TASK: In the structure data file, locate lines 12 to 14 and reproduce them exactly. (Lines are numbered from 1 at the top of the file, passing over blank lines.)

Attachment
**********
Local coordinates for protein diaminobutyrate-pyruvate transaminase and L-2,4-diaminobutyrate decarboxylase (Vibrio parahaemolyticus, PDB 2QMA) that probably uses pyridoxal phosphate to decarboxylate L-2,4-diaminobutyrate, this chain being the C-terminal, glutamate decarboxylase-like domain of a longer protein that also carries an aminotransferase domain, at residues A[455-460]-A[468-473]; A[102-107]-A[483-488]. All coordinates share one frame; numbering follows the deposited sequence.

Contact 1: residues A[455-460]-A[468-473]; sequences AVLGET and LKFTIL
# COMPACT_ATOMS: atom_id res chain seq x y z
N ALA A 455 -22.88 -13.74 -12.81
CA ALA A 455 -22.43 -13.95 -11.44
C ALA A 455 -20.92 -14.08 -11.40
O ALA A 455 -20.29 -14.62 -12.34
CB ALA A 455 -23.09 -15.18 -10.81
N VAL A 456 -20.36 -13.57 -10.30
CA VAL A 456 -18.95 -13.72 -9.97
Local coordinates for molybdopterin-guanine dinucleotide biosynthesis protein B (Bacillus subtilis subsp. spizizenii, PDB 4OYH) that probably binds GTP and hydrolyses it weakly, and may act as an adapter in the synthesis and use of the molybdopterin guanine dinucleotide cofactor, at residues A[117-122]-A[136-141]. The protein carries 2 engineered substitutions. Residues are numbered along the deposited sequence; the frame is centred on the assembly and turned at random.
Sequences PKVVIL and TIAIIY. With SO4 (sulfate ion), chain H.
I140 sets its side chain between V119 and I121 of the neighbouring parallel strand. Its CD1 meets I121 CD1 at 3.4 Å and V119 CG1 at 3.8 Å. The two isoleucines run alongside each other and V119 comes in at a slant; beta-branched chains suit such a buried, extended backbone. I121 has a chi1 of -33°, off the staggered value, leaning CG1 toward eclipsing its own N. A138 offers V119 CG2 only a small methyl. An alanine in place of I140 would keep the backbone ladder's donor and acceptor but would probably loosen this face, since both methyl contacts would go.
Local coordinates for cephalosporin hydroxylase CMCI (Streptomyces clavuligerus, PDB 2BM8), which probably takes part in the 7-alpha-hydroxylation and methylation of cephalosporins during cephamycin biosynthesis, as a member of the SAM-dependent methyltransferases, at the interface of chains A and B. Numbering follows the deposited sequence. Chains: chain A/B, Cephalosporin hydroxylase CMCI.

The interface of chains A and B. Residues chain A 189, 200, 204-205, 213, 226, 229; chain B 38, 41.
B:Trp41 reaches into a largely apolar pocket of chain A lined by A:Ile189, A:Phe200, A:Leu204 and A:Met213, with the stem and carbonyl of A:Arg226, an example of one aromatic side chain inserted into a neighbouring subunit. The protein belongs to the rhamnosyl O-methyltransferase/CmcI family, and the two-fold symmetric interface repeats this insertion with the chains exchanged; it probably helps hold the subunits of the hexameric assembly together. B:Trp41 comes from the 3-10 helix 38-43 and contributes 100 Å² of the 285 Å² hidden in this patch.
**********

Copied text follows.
Sequences PKVVIL and TIAIIY. With SO4 (sulfate ion), chain H.
I140 sets its side chain between V119 and I121 of the neighbouring parallel strand. Its CD1 meets I121 CD1 at 3.4 Å and V119 CG1 at 3.8 Å. The two isoleucines run alongside each other and V119 comes in at a slant; beta-branched chains suit such a buried, extended backbone. I121 has a chi1 of -33°, off the staggered value, leaning CG1 toward eclipsing its own N. A138 offers V119 CG2 only a small methyl. An alanine in place of I140 would keep the backbone ladder's donor and acceptor but would probably loosen this face, since both methyl contacts would go.
Local coordinates for cephalosporin hydroxylase CMCI (Streptomyces clavuligerus, PDB 2BM8), which probably takes part in the 7-alpha-hydroxylation and methylation of cephalosporins during cephamycin biosynthesis, as a member of the SAM-dependent methyltransferases, at the interface of chains A and B. Numbering follows the deposited sequence. Chains: chain A/B, Cephalosporin hydroxylase CMCI.